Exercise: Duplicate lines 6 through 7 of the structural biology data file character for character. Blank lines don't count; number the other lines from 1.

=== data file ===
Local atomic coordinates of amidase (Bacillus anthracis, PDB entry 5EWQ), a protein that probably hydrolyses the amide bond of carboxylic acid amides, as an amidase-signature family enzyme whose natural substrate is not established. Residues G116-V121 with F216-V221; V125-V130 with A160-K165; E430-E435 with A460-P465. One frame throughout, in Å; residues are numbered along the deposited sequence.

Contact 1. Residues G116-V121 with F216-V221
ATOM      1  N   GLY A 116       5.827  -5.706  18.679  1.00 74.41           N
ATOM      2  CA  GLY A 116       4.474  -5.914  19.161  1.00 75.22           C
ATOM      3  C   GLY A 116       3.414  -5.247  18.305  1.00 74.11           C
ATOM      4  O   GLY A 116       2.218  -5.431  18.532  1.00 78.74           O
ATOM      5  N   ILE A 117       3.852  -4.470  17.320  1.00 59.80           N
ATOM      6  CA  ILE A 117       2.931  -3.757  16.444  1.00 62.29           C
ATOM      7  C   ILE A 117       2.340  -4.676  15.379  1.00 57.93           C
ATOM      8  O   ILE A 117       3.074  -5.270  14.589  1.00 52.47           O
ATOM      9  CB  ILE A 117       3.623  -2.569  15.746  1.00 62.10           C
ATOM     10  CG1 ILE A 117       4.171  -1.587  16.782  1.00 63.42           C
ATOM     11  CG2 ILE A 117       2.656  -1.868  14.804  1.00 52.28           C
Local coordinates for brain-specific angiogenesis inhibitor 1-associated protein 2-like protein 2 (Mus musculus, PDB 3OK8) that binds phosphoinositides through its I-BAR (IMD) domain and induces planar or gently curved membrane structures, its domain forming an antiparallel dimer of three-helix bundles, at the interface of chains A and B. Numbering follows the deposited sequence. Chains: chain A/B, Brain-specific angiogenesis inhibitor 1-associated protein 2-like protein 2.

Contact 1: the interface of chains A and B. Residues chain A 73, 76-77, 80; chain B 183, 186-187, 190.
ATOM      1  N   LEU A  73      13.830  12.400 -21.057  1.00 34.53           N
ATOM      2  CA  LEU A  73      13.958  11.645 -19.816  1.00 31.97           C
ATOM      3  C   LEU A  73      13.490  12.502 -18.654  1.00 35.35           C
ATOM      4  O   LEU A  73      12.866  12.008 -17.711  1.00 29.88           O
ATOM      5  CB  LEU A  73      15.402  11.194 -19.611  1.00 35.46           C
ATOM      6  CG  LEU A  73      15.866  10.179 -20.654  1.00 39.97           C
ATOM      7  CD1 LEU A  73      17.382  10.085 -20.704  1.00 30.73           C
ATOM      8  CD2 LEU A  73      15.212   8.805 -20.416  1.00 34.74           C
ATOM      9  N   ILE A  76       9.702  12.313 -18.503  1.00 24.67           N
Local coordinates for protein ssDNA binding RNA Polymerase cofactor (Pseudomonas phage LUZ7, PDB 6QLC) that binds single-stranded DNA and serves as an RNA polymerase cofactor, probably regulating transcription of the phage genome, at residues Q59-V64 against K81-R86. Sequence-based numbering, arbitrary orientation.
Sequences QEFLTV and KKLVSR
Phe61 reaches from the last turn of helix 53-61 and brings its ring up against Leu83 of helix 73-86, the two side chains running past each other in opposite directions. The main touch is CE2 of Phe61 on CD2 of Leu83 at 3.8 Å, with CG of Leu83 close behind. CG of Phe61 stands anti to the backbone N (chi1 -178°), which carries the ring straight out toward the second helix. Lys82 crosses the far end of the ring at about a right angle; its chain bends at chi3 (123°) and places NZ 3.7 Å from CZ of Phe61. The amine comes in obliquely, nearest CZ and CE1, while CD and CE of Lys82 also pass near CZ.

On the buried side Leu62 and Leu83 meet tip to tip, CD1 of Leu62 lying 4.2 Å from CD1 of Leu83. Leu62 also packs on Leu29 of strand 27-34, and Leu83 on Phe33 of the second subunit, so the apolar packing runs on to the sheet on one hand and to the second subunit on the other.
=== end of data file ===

ATOM      4  O   GLY A 116       2.218  -5.431  18.532  1.00 78.74           O
ATOM      5  N   ILE A 117       3.852  -4.470  17.320  1.00 59.80           N